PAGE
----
Released: March 8, 2018

Songwriter: Lupe Fiasco

What they say?

Royce sounds like Detroit's voice
Motor of the motor
Cartier third eye
That's that ladder sight
The top tier back
Do it for the culture
What you chopping up the science for
Back to back to back like an ultra
Audio sculpture of the lion lying
Never tires, hard to extinguish like a firestorm fireball
What's a search engine to a Chinese firewall?
Mechanics on the block, rhyme detective
Prime directives, even adversaries gon' cop
Clean as easter the eastern conference Isiah Thomas
On the streets, lay a five layered comet unconscious
On [?] at a concert on beat
Life and death on different floors
Different flows depending on which edition

Lupe Fiasco

The Chicago born Wasalu Muhammad Jaco first tasted success when he featured on Kanye West’s hit “Touch the Sky”, a track that shortly preceded his real breakout, his 2006 debut album Lupe Fiasco’s Food & Liquor, and he never looked back. He has established himself as one of the greatest urban wordsmiths of all time, with Genius even dubbing him the ‘Proust of Rap’.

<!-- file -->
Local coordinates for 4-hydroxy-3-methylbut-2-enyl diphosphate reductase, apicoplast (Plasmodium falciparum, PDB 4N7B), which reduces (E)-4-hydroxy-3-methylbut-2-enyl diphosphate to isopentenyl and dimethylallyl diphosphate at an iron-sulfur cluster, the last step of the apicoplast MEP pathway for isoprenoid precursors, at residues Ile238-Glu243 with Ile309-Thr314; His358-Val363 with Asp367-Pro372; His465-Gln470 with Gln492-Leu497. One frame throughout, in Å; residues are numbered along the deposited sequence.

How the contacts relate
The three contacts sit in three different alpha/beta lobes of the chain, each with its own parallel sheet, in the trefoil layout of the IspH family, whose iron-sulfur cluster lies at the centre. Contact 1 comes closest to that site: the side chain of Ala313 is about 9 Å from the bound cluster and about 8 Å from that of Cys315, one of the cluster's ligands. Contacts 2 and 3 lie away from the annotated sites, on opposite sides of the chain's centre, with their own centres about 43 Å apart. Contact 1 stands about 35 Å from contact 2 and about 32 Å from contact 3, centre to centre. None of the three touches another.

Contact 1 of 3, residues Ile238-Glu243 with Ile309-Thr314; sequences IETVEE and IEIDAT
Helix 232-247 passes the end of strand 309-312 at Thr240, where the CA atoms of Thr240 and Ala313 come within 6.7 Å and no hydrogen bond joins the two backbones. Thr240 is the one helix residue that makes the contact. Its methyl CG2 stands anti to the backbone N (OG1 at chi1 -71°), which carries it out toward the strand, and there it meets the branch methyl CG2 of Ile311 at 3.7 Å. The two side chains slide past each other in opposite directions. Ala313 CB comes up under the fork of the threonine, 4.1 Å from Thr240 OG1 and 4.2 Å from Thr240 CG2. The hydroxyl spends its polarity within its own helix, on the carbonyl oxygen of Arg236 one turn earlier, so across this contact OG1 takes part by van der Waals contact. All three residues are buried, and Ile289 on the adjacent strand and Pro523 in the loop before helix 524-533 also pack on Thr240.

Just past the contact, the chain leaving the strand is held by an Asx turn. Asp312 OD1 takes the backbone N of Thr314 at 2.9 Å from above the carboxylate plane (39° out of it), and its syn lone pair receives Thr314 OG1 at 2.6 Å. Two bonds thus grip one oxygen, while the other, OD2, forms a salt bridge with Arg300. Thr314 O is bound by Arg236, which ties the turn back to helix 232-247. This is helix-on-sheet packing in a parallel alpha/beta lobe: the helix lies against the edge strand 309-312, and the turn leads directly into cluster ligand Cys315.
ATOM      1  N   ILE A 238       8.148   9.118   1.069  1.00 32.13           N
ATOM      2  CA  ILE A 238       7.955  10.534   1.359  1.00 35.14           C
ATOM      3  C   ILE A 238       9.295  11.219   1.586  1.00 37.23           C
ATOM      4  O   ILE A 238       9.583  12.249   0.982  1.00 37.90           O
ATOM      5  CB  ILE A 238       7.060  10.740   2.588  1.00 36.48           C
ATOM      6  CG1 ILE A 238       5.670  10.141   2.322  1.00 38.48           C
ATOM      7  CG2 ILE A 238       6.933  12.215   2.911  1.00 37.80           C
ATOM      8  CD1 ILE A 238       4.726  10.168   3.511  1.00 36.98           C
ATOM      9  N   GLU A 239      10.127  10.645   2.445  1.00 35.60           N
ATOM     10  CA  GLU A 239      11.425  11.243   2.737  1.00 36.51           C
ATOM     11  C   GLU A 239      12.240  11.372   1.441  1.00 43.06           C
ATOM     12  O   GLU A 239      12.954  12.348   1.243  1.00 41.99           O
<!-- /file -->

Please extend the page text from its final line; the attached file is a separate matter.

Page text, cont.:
While he’s now regarded of one of the 21st Century’s Hip-Hop greats, he wasn’t always a fan of the genre, initially disliking it due to the prominence of vulgarity and misogyny within it. In his late teens, he aspired to make it as a lyricist. In his early twenty’s, he met Jay-Z, who helped him sign with Atlantic Records in 2005. The following year, he released his debut album (Lupe Fiasco’s Food & Liquor), which was met with acclaim from fans and critics alike, as did his sophomore effort, Lupe Fiasco’s The Cool.

The following eight years of his career saw far less output than many would’ve anticipated. This can be partly attributed to his struggles with Atlantic Records. The executives wanted him to sign a 360 deal; however, as he refused to do so they instead shelved his already completed 3rd album, Lasers, and wouldn’t promote him as they had previously. The overseers at the label also interfered with his music (as they had tried to do with his fan-favorite track “Dumb it Down”); subsequently effecting the quality and sound of his third and fourth albums.